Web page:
This week I finally decided to bite the bullet and purchase a PlayStation 4. As a big fan of the souls series, I just couldn’t resist buying the console now that Bloodborne has hit the market. My first impressions of the console and Bloodborne are very good, and without further ado, here are ten things that I have learnt during the time I have spent in Yharnam so far (warning: will contain some mild gameplay spoilers).
Groups of Enemies Don’t Feel Cheap
The difficulty found in Dark Souls is centred around providing the player with a fair, but extremely tough challenge, the game is extremely rewarding, and its world wonderfully designed. Whilst I feel that Dark Souls hit the nail on the head perfectly, I feel that the sequel was a bit hit and miss.
Now, that’s not to say that I think Dark Souls 2 is a bad game, rather I just feel that the developers did not approach the game’s difficulty in the correct way. Too often Dark Souls 2 resorts to simply throwing hordes of enemies at the player in an attempt to increase the challenge of the game. There are a lot of instances whereby it isn’t clever, and can be frustrating for all the wrong reasons.
In summary, my encounters with large groups of enemies in Dark Souls 2 at times felt like a chore, whereas in Bloodborne they feel like the polar opposite, and manage to set my pulse racing. Simply put, the combat in Bloodborne is much better suited to fighting hordes of enemies than the combat found in the souls series.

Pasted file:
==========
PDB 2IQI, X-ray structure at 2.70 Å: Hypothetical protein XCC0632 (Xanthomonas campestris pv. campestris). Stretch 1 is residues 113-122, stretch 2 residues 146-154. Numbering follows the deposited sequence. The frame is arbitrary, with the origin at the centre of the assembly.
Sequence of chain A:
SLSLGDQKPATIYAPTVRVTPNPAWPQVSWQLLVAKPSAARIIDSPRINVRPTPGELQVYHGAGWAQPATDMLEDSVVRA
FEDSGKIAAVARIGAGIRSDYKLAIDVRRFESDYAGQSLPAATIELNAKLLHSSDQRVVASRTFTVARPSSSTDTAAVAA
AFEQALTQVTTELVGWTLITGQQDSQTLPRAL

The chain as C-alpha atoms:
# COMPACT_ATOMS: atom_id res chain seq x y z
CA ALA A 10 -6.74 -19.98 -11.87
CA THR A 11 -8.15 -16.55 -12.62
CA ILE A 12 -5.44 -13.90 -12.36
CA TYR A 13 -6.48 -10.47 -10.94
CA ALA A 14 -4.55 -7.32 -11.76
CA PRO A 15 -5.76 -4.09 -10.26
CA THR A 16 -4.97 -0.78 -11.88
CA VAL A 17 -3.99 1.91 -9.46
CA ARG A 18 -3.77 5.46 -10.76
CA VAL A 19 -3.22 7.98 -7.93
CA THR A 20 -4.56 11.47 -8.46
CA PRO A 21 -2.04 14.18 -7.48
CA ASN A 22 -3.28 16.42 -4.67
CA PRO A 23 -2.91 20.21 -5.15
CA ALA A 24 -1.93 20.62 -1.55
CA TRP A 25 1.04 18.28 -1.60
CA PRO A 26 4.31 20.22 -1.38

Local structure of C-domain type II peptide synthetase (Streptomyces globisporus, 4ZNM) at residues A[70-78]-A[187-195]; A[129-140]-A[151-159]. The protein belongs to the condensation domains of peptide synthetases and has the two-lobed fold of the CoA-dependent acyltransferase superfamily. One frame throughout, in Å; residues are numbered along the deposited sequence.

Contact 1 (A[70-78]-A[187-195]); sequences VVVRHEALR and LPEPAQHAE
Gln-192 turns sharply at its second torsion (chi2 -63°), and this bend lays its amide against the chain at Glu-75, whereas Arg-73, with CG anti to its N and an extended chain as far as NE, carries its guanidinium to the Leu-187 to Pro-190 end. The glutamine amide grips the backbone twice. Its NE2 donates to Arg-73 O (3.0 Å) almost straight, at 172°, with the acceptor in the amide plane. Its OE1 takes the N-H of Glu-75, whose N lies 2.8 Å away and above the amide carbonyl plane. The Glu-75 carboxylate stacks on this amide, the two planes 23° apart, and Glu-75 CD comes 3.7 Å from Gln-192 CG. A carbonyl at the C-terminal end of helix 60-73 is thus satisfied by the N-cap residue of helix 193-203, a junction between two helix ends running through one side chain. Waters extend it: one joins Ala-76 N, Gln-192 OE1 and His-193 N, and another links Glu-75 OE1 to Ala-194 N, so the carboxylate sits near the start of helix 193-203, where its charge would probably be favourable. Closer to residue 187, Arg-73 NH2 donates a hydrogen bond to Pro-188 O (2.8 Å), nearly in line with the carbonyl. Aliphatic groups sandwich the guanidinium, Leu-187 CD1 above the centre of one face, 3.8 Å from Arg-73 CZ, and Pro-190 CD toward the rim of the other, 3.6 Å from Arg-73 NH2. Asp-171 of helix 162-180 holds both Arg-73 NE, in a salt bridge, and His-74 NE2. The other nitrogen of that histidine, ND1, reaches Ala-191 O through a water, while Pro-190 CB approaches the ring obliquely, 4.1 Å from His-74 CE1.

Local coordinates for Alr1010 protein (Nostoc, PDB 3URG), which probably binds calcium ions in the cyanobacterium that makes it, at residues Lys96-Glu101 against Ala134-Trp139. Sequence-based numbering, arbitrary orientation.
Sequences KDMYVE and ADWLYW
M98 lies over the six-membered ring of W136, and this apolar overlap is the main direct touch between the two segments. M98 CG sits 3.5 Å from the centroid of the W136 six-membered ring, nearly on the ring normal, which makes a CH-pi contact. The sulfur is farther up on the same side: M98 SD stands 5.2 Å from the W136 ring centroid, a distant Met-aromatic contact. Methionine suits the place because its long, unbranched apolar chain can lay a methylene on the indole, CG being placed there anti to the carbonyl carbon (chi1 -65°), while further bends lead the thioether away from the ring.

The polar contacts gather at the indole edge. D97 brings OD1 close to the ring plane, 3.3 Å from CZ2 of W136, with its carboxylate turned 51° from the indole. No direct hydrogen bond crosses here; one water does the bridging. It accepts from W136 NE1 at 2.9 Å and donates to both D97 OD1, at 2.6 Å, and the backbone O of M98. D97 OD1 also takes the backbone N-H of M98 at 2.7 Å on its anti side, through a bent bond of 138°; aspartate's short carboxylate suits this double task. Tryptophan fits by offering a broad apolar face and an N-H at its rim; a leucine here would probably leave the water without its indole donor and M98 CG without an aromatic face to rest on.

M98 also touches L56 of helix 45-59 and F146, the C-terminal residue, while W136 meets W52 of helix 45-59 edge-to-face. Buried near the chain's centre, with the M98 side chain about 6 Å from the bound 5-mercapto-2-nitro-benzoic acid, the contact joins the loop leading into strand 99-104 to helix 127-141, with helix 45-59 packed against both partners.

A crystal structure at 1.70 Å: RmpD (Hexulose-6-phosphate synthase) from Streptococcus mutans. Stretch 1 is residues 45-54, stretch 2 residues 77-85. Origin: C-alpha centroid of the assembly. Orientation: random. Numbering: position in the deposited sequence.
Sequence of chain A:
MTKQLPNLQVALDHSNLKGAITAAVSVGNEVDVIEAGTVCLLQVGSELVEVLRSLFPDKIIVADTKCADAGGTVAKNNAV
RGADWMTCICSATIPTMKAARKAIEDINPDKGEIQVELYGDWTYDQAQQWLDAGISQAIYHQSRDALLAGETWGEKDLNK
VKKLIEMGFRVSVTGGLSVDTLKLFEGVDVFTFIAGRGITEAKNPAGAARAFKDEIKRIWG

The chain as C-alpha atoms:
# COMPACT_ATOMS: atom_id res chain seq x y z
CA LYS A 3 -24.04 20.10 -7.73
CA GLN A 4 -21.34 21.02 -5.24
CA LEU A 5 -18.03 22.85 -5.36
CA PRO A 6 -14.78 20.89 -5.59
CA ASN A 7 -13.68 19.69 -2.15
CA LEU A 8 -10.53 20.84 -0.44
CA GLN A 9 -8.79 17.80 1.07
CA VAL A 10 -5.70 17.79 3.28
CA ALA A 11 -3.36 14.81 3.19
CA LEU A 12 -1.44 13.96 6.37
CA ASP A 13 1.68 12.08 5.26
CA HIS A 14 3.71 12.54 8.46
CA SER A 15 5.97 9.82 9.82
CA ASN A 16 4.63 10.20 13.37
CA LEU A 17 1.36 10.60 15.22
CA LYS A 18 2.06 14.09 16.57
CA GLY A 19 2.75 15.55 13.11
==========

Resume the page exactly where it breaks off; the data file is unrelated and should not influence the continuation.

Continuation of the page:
Combat is significantly quicker, as is stamina recovery time, meaning engaging with a horde of beasts is a lot more fun (and fair) than fighting a pack of the undead in Dark Souls 2. Even during moments when I am being overrun by enemies in Bloodborne, I always believe that I have a chance of coming out victorious, which just goes to show how wonderfully well designed the game is.
The Health Regain Mechanic Is A Brilliant Risk-Reward System
A new feature found amongst the many others in Bloodborne is the health regain system. After a player takes damage a portion of their life bar will be coloured orange, this segment of life can be recovered, providing the player manages to strike and land an attack on an enemy during the relativity generous window of time provided.